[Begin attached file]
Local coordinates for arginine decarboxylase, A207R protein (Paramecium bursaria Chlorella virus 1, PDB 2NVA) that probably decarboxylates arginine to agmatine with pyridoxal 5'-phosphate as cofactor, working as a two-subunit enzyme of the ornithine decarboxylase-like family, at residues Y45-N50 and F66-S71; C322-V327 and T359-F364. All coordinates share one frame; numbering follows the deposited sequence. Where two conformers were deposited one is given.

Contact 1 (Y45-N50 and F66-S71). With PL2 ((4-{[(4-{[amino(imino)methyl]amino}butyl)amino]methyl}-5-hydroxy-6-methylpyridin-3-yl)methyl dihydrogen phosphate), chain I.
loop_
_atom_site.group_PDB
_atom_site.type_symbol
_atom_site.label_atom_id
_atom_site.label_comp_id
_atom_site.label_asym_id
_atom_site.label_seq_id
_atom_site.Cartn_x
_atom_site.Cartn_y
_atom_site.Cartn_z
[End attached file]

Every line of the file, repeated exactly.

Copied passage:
Local coordinates for arginine decarboxylase, A207R protein (Paramecium bursaria Chlorella virus 1, PDB 2NVA) that probably decarboxylates arginine to agmatine with pyridoxal 5'-phosphate as cofactor, working as a two-subunit enzyme of the ornithine decarboxylase-like family, at residues Y45-N50 and F66-S71; C322-V327 and T359-F364. All coordinates share one frame; numbering follows the deposited sequence. Where two conformers were deposited one is given.

Contact 1 (Y45-N50 and F66-S71). With PL2 ((4-{[(4-{[amino(imino)methyl]amino}butyl)amino]methyl}-5-hydroxy-6-methylpyridin-3-yl)methyl dihydrogen phosphate), chain I.
loop_
_atom_site.group_PDB
_atom_site.type_symbol
_atom_site.label_atom_id
_atom_site.label_comp_id
_atom_site.label_asym_id
_atom_site.label_seq_id
_atom_site.Cartn_x
_atom_site.Cartn_y
_atom_site.Cartn_z